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5 Tips to Transform Those Turkey Bones into Tasty, Beneficial Broth

By Jenny Smiechowski

November 27, 2020

Turkey Bone Broth

It seems like everyone’s jumping on the bone broth bandwagon nowadays. Wellness Instagram influencers chug it down like water. Your intermittent fasting friends swear by it. Even your grandma’s down with a batch of bone broth (but honestly, she was probably into it way before it became a “thing”).

There’s a good reason bone broth has earned its superfood stripes (and the massive popularity that goes with them). It’s made by simmering the bones and connective tissue of an animal. And animal bones are filled to the brim with vitamins and minerals like calcium, magnesium, phosphorus, potassium, vitamin A, vitamin K, and iron. Plus, animal connective tissue contains those joint-saving superheroes glucosamine and chondroitin. And as the big old antioxidant-rich cherry on top, bones and connective tissue contain collagen, which supports everything from skin to gut health.

Basically, bone broth is an effective way to fill your body with the wholesome nutrients it needs to stay healthy. So, why wouldn’t everyone from your favorite Insta wellness guru to Grandma be on board with the broth? It’s also super handy to have around since you can use it a lot of different ways. You can:

  • Use it to make soups or stews
  • Add it to simple dishes like rice, tomato sauce, or mashed potatoes for extra flavor and nutrients
  • Put it in a smoothie (Sounds strange, I know. But some people love a good bone broth smoothie)
  • Or just sip on it straight-up (Sipping on bone broth is a great way to break a fast, BTW)

Now, there are plenty of pre-made bone broth products you can pick up at the store. Those come in handy when you’re super busy and/or you don’t have fresh animal bones and connective tissue on hand. But when you have animal bones and connective tissue that will just end up in a landfill (like around Thanksgiving), and you have time to let your broth simmer for 12 to 16 hours (like the weekend after Thanksgiving) we recommend making a batch of bone broth from scratch. (FYI...If you don’t have a lot of time and you want to cook your broth overnight, cooking it on low in a crockpot is your safest option). 

Here’s a step-by-step tutorial from Chef Shawn for turning those turkey bones into tasty, beneficial broth:

 

Hopefully, Chef Shawn’s video made you feel more confident in your bone broth-making chops. But just in case you’re looking for a quick overview of how to make your bone broth bad to the bone (you know, the good kind of bad). Here are Chef Shawn’s top 5 tips for getting the best  broth from those turkey bones:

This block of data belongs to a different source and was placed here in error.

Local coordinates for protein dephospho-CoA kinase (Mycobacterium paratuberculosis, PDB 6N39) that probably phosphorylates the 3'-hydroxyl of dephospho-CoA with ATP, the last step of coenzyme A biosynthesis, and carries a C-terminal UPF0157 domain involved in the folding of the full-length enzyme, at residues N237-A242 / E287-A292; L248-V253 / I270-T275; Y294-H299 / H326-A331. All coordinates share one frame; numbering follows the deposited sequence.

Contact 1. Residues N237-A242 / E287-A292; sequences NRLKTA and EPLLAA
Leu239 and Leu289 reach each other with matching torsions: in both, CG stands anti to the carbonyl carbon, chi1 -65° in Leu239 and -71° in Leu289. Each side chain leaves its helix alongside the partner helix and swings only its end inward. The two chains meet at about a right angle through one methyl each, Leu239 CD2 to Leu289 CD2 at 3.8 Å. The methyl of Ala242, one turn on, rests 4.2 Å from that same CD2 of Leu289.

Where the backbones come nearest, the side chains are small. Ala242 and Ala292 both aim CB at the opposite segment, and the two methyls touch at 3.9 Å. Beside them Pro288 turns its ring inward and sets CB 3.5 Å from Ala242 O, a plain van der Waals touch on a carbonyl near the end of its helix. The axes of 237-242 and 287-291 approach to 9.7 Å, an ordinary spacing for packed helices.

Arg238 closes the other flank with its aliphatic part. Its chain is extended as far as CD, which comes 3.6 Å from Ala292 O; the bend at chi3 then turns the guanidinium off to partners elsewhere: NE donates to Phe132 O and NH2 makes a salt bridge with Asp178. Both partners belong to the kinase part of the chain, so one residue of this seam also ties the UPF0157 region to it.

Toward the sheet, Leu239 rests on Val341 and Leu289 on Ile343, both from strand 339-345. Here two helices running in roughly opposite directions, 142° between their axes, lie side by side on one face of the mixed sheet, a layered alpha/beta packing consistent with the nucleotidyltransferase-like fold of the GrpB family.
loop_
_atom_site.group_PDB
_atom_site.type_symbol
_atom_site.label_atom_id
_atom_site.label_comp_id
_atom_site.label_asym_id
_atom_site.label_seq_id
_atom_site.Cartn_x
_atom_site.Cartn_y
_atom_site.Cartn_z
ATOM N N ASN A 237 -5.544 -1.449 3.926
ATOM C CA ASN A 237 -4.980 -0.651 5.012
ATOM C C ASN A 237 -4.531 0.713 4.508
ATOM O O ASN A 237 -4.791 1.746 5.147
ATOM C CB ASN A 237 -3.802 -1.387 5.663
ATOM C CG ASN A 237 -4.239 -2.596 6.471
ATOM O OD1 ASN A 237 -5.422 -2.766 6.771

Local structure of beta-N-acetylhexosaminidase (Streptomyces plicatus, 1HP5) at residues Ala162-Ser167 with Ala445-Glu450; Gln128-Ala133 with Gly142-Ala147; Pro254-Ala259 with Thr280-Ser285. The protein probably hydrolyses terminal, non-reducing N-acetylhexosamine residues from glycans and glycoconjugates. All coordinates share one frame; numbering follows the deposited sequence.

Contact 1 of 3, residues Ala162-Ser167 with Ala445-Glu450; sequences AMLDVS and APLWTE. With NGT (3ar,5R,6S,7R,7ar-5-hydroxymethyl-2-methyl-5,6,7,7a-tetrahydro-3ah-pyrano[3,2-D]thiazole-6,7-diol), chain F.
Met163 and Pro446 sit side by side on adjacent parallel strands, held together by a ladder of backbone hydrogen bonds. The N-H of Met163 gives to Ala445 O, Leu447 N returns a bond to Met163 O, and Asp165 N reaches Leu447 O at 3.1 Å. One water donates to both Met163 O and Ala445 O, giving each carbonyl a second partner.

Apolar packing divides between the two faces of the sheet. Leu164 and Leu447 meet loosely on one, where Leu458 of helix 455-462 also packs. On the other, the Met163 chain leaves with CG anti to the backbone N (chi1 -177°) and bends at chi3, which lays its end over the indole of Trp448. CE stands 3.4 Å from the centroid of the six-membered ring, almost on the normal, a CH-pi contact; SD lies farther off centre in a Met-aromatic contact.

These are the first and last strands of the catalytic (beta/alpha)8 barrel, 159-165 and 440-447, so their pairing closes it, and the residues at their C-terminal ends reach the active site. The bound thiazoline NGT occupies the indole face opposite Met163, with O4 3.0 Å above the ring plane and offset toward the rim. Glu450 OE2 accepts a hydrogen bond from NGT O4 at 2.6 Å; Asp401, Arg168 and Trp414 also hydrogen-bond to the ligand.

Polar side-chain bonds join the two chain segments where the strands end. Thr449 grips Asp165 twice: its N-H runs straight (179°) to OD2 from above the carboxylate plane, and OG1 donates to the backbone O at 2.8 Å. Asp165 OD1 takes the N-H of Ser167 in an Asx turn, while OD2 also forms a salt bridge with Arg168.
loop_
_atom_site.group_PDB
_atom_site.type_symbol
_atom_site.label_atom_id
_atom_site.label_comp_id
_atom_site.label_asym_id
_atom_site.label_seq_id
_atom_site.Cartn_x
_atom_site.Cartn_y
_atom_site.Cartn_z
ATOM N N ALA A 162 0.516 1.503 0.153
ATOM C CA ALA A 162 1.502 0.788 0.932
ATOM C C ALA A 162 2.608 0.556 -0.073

1. Save the neck and gizzard.

Using the neck and gizzard in your bone broth can make it even more flavorful. Plus, it’s a great way to sneak healthy organ meats into your diet if eating organs isn’t really your thing. But if your turkey neck and gizzard have already found their way into the trash, don’t worry. Your bone broth will still be tasty and healthy without them.

2. Add veggies to round out the flavor.

Chef Shawn likes to add veggies like celery and carrots to bone broth to complement the turkey flavor. So, if you have veggies on hand, get choppin’ and give it a try.

3. Bundle fresh herbs in cheesecloth.

Fresh herbs will add serious flavor to your bone broth. You can use whatever herbs you like best Just make sure to bundle them in cheesecloth before you toss them into your broth. That prevents the leaves from getting into your broth, so you end up with a nice clean broth to use for soups, stews, rice, or smoothies.

4. Use Real Salt for more minerals and more flavor.

We think the salt you choose can make or break your broth (and anything else you cook). We know, we know we’re a bit biased, but why make healthy bone broth and fill it with processed table salt that’s stripped of healthy minerals and honestly, kind of bitter-tasting? Chef Shawn suggests using Real Salt Kosher in your broth for more minerals and a richer flavor.

5. Strain your broth well.

To get any little bits out of your broth, you’ll want to give your finished broth a serious strain. You can do that using a fine mesh strainer. Or if you don’t have a fine mesh strainer, use a colander lined with a cheesecloth like Chef Shawn does in his video. You’ll want to run it through the cheesecloth a couple of times to make sure you end up with nice clean broth.

Want to see for yourself how mouth-watering a homemade batch of bone broth is? Make sure to watch Chef Shawn’s video all the way to the end and check out the finished product.